22nd January 2014 marks the 70th anniversary of the World War II landings at Anzio and Nettuno, coastal towns just south of Rome in Italy, and the battles that followed. Intended to outflank the German Gustav line to the south where the allies were then held, along with the challenge of Monte Cassino, the Anglo-American force that landed, initially almost unopposed, soon came up against an enemy prepared against this eventuality. Stalemate and 5 months of bitter fighting followed, during the coldest winter in memory, in conditions akin to the trench warfare of the First World War, German artillery ensuring that nowhere held by the allies was safe. Eventually, after a change of command and success at Monte Cassino, the force broke through and Rome was liberated on 4th June. The Allies suffered 43,000 casualties, of whom 7,000 died and 36,000 were wounded or missing: the Germans suffered similar losses.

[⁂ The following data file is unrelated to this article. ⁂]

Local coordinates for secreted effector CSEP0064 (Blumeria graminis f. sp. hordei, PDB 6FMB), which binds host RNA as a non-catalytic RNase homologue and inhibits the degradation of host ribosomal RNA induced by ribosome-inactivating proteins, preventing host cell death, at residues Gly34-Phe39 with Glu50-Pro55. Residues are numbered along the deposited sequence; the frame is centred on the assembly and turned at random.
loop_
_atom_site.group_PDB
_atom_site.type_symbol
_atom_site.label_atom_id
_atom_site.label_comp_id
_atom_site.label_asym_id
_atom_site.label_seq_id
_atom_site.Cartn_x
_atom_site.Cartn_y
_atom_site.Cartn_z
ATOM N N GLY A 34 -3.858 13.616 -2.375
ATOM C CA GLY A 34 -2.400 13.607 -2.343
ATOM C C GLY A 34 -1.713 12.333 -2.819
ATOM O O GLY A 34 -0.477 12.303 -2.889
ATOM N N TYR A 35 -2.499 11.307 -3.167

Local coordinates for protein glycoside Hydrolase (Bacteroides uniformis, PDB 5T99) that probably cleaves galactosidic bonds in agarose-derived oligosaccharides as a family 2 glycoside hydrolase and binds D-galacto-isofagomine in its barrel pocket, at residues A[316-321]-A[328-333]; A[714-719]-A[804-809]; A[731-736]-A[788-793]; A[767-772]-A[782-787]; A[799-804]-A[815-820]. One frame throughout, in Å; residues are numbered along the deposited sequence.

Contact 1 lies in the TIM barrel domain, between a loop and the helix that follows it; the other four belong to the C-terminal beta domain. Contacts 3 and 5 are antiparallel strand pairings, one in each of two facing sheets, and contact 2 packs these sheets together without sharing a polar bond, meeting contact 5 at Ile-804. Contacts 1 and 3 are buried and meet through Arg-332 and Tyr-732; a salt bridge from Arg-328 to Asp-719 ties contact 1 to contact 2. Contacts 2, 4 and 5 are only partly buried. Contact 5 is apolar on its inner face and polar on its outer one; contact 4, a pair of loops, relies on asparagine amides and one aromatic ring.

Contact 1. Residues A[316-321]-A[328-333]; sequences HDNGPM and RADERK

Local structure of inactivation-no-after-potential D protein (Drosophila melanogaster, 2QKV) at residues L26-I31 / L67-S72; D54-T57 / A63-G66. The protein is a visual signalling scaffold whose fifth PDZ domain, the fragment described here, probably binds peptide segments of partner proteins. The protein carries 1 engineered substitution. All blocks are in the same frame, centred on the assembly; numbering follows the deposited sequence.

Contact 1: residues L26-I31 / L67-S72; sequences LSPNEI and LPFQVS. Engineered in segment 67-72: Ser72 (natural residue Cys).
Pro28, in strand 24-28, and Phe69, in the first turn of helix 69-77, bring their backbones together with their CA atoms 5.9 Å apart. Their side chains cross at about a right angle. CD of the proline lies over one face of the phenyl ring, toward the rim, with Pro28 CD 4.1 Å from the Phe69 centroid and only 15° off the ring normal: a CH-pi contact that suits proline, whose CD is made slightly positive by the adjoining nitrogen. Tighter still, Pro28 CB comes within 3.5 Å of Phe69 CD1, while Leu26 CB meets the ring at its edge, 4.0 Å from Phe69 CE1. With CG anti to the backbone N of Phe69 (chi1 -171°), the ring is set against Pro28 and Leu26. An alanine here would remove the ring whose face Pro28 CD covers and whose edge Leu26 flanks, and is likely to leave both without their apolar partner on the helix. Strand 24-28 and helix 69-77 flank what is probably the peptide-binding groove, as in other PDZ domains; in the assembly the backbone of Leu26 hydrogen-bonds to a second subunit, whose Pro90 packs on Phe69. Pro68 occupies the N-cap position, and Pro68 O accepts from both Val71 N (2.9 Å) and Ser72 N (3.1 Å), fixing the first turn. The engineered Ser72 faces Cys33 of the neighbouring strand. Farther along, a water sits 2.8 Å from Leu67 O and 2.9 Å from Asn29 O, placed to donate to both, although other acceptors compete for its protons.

To mark this important anniversary, a series of commemorations will be held on 22nd January, organised by the town councils of Anzio and Nettuno. These will begin with a short British-led service of remembrance, followed by the unveiling of an interactive information panel, at the Commonwealth Beach Head Cemetery. There will then be a brief visit to the Commonwealth Anzio War Cemetery at Santa Teresa to lay a wreath and pay respects. Subsequently there will be an act of remembrance in the US Rome-Sicily Cemetery in Nettuno followed by commemorations at the war memorials in the town piazzas of Nettuno and Anzio. At Anzio a new memorial will be unveiled, dedicated to all the citizens of Anzio, civilian and military, who lost their lives [download the full programme of events].
Some surviving veterans of the campaign will travel from UK to attend the commemorations, together with the families of those who died. Senior representatives from the UK, USA, Germany and Canada are also expected to attend, as well as local dignitaries.